class activity. I typically pull the students out for three reasons. One, to access their
accommodations (like computer access, extra prompting during written assignment,
editing assistance, etc.). Two, to ensure their own participation during a discussion so I
pull them out to make their own small group (I typically do this when students are not
talking in full class discussions due to feeling intimated rather than they are not
participating due to lack of preparation. Three for background information on new
topics or halfway through book to ensure comprehension (for example creating a
timeline for events in the Odyssey which most honors kids would not need but my
kids might be confused because they misunderstood the fact that a third of the book
is flashback).
2. What types of accommodations/modifications are made? Extra checks for
understanding and access to assignment specific organizers for all written assignments
one lengthy paragraph or longer
3. Who Creats the mod material? Differentiated material due to disability I create but
differentiated so all students in the class have choice can be myself or anyone else on
the English 10 team PLC.
4. Do you ever provide mods for students without IE’s? Depends on the class make up if
other students need materials like graphic organizers or modifications depending on if
there are any on-level designated students.
5. How do you and Stephanie go about planning instruction? When we first started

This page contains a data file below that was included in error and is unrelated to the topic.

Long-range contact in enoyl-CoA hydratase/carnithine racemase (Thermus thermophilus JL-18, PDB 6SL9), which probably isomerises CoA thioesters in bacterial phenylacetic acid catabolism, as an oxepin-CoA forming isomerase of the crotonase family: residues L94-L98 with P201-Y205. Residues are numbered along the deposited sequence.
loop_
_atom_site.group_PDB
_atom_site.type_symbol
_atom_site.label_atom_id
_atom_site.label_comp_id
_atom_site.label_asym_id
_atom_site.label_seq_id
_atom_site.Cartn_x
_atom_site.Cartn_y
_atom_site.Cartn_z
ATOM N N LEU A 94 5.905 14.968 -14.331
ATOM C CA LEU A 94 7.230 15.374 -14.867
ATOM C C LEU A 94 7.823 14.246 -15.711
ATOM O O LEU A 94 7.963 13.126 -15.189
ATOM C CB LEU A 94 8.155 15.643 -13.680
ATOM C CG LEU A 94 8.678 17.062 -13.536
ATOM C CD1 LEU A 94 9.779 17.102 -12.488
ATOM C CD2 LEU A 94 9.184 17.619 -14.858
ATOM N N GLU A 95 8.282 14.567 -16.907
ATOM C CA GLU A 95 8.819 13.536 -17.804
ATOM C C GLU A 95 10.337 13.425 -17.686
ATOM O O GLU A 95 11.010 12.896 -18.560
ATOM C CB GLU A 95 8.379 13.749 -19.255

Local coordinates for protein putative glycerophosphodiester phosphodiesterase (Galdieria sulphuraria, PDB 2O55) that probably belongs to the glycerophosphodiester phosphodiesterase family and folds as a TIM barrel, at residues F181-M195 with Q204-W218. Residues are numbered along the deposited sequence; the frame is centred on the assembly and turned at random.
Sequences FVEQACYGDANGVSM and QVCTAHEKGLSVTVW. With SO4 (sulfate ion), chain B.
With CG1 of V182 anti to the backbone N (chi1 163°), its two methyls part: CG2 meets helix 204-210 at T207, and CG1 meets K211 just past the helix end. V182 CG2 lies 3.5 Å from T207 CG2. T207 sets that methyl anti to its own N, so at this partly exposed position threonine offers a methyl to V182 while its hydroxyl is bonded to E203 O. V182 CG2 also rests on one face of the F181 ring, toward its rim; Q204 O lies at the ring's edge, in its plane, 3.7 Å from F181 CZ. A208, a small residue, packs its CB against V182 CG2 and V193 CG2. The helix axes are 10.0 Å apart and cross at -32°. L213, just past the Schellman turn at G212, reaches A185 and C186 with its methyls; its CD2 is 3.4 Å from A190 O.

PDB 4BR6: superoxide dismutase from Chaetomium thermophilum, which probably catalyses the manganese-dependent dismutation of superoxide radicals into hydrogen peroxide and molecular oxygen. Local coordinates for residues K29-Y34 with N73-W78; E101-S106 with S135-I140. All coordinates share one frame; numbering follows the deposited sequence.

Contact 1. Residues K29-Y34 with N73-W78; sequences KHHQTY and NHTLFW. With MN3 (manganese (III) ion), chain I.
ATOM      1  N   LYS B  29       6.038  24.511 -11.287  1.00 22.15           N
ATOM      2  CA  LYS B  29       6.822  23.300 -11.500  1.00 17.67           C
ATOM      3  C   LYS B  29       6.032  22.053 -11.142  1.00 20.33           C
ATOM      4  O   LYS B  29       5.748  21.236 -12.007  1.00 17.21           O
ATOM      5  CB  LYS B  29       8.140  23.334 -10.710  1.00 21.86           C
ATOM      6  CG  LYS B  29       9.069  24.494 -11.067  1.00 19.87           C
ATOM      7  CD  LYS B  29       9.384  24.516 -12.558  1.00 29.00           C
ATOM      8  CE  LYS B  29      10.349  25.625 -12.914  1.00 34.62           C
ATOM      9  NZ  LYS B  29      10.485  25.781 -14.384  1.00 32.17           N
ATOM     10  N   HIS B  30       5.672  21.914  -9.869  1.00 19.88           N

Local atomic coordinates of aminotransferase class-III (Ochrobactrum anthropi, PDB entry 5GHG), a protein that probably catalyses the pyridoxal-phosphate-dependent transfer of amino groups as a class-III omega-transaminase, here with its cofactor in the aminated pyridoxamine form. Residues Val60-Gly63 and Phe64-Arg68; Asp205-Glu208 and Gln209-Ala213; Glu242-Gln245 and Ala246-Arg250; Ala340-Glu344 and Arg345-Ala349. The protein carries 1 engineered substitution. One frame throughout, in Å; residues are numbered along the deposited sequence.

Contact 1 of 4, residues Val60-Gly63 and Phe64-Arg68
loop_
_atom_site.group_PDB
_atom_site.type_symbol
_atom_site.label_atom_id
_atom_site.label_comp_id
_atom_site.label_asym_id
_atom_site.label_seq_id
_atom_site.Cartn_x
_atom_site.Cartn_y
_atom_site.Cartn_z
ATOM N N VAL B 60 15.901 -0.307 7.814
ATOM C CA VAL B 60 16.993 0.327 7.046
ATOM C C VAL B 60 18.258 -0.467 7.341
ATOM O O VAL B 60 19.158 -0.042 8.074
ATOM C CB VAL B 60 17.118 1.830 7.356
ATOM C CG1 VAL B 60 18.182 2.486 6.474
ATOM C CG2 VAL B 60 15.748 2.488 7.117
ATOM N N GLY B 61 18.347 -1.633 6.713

working together both the team PLC met once every week for about an hour and half
AND my team teachers and I met for about one period a week. During these planning
times, we discuss what we want to do, how we can modify it for the necessary
students and then divide and conquer tasks. Now that my co-teacher and I have
worked together for many years we meet once a week with the PLC for about 45
minutes to an hour and my co-teacher and I meet for about 15 minutes as needed
which is typically once a week.
6. Please provide any advice or insight into co-teaching. Co-teaching is different
depending on each pair of teachers therefore the biggest thing to know about co-
teaching is that it only works if you can communicate well with your co-teacher!
Flexibility is also necessary as sometimes I will decide the morning of an activity that it
would be really good to pull my group and so I make sure I communicate that to my
co-teacher either via email or in person prior to class. I am able to do this because I
know my co-teacher will tell me if for whatever reason puling my students last minute
won’t work.
7. What drew you to Special Education? I became interested in special education when I
filled in for a few days for special education teacher during my student teaching. It
was nice to teach the same lesson (just more concise) to a small group of students
where I was able to individualize the lesson to cater to each student. During these few
days I learned a lot about each students' learning style and I was able to help those
students more than any other day during my student teaching (a few months).
8. Which path did you follow to achieve certification? I did a 5th year at the same school I
where I attended undergrad. All I had to do was fill out the application and apply (no
GRE). All other prerequisites were already completed due to the requirements of my
undergraduate program (i.e. taking the PRAXIS).
9. What classes do you typically support? I support English 10 but I have also supported
Biology 10 in the past.
10. Do you foresee a time in your career where you leave Special Education but remain
teaching? No. Although if I changed schools I would like to support more History based
classes as my undergrad was secondary education and history. I do not feel the need
to change the classes I support now as I am comfortable with the curriculum I teach
due to having taught it for five plus years.
11. What do you think are some of the key traits needed to be a successful Special
Education teacher? Patience, organization, the ability to individualize aspects of the